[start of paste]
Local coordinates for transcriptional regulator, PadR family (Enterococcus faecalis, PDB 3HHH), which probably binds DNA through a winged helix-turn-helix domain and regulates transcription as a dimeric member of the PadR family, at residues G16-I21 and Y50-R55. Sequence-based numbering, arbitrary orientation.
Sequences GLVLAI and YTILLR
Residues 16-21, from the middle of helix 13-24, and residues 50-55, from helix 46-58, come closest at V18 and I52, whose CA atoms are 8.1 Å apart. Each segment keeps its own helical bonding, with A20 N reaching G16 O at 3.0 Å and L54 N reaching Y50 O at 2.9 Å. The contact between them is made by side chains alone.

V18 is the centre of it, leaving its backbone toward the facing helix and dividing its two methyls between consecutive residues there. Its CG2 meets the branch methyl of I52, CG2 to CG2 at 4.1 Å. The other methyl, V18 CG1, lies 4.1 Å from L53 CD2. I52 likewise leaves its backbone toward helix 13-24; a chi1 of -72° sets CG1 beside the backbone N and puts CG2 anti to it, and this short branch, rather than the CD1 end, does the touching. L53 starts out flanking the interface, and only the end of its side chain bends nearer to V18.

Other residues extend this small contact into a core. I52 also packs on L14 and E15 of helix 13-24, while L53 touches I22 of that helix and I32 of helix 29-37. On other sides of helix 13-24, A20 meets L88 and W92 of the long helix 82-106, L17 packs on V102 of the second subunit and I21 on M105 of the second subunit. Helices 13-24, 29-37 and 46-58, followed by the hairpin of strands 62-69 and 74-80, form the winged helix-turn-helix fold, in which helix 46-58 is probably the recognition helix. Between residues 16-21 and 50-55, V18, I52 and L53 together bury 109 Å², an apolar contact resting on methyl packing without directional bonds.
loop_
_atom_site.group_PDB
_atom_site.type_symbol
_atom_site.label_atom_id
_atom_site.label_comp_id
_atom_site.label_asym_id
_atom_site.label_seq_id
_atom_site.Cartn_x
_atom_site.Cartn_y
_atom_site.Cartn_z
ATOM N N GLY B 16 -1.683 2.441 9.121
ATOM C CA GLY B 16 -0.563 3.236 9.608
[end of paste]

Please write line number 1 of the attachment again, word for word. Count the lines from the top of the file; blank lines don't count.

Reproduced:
Local coordinates for transcriptional regulator, PadR family (Enterococcus faecalis, PDB 3HHH), which probably binds DNA through a winged helix-turn-helix domain and regulates transcription as a dimeric member of the PadR family, at residues G16-I21 and Y50-R55. Sequence-based numbering, arbitrary orientation.